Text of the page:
Yankees History

Yankees Seasons with Years Ending in 5

Soon enough the 2015 edition of the New York Yankees will take the field. When they do, they’ll be hoping that this is finally the season that ends in a “five,” which also culminates in a World Series title. Historically, the Yanks have a mixed bag of success and failure in such years, some being historical turning points for the franchise. To derive what New York should look for, let’s take a look back.


Still known as the New York Highlanders, the club went 71-78 and placed sixth in the American League. It was a mostly forgettable squad, led by the .302 batting average of Wee Willie Keeler. On the mound, Al Orth won 18 games and Jack Chesbro earned 19 victories, Clark Griffith pitched to a 1.68 ERA.


Now known as the Yankees but still mired in futility. New York finished in fifth, going 69-83. Most notably, that squad featured a rookie Wally Pipp and a young Roger Peckinpaugh. Similar to their 1905 brethren, Ray Caldwell paced the staff with 19 wins and Ray Fisher followed with 18.


Just two years removed from their first World Series championship and playing at Yankee Stadium, the 1925 campaign was infamously known for Babe Ruth’s, “the bellyache heard ’round the world,” following six weeks in the hospital. The Yanks would be back in the Fall Classic, the following season but in 1925, they finished 69-85 and in seventh place. While Ruth (25) and Lou Gehrig (20) both reached the 20 home run plateau, Bob Meusel actually topped the team in round trippers, swatting 33. Earle Combs batted a club high .342. On the mound, New York boasted four starters with double digits in victories but only one with a sub 3.00 ERA.



With Ruth gone and Joe DiMaggio still on the way, these Yankees were on the precipice of a dynastic run. On the edge of a pennant but not quite there. The 1935 roster went 89-60, just three games back of first, ultimately finishing second. The Iron Horse was the cornerstone of the lineup, hitting .329, slugging 30 home runs, while plating 120. A good bulk of the batting order was just about ready to lift off, between Bill Dickey, Tony Lazzeri, Frank Crosetti, Red Rolfe and George Selkirk. A staff headlined by Lefty Gomez and Red Ruffing, saw all five starters with double digits in victories. None however were sporting an ERA below 3.00. Following the 1935 season, the Yankees would run off four-straight World Series titles.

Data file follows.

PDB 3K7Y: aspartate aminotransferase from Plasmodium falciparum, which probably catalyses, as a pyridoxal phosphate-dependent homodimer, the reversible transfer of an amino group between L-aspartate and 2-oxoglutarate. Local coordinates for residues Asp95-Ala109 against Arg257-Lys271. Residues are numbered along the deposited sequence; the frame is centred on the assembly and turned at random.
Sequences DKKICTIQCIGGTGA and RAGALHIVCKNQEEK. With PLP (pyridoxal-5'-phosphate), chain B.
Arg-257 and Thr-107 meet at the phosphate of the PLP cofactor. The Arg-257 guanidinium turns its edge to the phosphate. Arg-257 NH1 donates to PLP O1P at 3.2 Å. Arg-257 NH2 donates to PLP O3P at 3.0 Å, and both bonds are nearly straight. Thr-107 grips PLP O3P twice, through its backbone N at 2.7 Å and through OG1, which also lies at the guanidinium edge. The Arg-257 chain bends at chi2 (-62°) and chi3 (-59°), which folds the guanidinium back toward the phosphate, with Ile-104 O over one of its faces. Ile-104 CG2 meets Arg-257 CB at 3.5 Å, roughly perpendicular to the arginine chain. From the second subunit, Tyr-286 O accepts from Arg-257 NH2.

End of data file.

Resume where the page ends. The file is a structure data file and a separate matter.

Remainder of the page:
With the country still immersed in World War II, a compromised Yankee roster saw the worst finish of the Joe McCarthy era. New York went 81-71 that year and only finished fourth. Snuffy Stirnweiss finished third in AL MVP voting and Nick Etten knocked in 111 runs. Outside of Bill Bevens, the Yanks had a rough go of it through the rotation.



This was a great year for the Yankees, unfortunately for them, “next year,” came that season for the Brooklyn Dodgers. Having won five-straight World Series titles from 1949-53, New York was back in the World Series, following a one-year hiatus, winning 103 games in 1954 but coming up short behind the 111 win Cleveland Indians for the AL Pennant. In 1955, the club went 96-58 and brought the pennant back to the Bronx. Mickey Mantle crushed 37 long balls, hit .306, driving in 99 runs and coaxing 113 free passes. Yogi Berra swatted 27 bombs. Hank Bauer launched 20 home runs. Bill “Moose” Skowron hit a team best .319. A young Elston Howard was on the rise as well. Whitey Ford led the AL with 18 wins and as many complete games, along with a 2.63 ERA. “Bullet Bob” Turley won 17 and Tommy Byrne added 16 victories to his ledger. New York would go all the way to Game 7 of the 1955 Fall Classic, before falling to Brooklyn.

1994 upper deck all-time heroes 1954 archives


Remembered for all the wrong reasons. Yankees fans of recent vintage may know the reference as pertaining to the core of a proud championship squad finally getting too old. While that really never befell the “Core Four,” when they were all together, it did happen to this Yankees club, which had won five straight AL pennants. In 1965 the wheels came off and the walkers came out. New York finished sixth, going 77-85. It was their first losing season since 1925 and their lowest finish in the standings since that season as well. It was the final year for Tony Kubek, nearly the end for Bobby Richardson, Howard, Clete Boyer, Mantle, Roger Maris and Ford with the Yankees. Tom Tresh belted 26 home runs and Mel Stottlemyre won 20 games but their heroics aside, weren’t nearly enough to overcome the painful decline.